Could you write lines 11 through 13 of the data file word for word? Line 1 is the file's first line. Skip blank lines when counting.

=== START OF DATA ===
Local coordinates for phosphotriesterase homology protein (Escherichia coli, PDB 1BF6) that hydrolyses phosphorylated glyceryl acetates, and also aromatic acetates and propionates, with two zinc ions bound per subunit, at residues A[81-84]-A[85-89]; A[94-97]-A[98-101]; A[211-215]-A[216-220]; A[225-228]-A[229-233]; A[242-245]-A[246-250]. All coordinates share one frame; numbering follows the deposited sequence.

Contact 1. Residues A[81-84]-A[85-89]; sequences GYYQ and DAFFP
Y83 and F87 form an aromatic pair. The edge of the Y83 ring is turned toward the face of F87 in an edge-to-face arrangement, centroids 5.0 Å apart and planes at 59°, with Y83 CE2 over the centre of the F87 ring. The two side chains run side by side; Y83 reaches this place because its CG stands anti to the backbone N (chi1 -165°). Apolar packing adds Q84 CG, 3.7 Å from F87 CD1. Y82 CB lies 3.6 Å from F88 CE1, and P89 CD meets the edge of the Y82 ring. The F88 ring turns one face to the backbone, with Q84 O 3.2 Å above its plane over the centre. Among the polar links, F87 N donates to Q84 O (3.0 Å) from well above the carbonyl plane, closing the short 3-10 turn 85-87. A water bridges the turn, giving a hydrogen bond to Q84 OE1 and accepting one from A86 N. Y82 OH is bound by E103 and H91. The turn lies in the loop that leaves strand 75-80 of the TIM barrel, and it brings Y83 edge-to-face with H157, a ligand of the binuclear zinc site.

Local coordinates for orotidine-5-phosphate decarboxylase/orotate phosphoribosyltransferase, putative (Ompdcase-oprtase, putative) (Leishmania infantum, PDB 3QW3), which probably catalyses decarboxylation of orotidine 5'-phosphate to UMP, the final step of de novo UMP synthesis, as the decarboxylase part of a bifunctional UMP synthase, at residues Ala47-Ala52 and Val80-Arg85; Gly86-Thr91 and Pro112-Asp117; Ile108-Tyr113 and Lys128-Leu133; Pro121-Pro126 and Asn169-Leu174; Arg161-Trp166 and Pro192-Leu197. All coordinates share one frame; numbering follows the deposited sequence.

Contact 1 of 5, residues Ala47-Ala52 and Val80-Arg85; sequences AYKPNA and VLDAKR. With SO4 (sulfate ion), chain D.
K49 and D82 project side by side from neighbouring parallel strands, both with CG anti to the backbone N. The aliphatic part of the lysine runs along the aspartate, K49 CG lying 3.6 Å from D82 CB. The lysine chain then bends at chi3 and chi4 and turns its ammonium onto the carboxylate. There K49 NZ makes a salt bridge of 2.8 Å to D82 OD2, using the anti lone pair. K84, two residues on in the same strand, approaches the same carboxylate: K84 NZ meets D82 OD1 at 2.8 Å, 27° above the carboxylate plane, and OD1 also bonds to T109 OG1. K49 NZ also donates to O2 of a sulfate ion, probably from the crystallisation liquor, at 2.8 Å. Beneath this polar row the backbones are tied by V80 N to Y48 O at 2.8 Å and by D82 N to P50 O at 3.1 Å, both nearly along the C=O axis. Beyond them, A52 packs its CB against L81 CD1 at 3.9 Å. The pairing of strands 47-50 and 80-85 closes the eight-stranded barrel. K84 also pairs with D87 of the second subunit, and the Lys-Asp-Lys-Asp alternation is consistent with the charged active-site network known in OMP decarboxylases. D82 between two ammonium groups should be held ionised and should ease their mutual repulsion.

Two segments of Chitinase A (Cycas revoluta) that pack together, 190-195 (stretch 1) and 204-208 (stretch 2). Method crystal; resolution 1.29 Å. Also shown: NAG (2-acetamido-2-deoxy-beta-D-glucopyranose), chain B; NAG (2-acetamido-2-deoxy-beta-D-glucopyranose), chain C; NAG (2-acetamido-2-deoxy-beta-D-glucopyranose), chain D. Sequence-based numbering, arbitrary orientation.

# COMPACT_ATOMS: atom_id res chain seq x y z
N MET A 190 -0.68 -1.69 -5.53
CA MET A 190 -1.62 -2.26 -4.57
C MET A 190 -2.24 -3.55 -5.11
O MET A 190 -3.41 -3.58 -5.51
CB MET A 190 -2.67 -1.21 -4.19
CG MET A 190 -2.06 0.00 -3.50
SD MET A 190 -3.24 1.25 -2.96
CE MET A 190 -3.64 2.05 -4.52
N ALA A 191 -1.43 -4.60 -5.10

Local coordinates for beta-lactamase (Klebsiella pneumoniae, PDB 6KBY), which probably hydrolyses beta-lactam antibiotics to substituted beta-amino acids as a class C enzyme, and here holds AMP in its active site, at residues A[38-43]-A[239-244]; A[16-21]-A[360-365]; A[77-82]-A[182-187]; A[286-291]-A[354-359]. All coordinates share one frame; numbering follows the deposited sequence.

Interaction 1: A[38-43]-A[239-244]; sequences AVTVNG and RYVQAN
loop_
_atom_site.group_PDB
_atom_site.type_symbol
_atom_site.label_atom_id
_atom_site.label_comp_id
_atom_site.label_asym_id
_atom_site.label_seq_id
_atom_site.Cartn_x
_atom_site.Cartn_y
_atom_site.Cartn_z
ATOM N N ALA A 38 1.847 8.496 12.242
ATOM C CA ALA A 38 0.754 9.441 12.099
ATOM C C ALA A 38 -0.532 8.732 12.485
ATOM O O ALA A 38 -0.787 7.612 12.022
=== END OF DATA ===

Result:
C MET A 190 -2.24 -3.55 -5.11
O MET A 190 -3.41 -3.58 -5.51
CB MET A 190 -2.67 -1.21 -4.19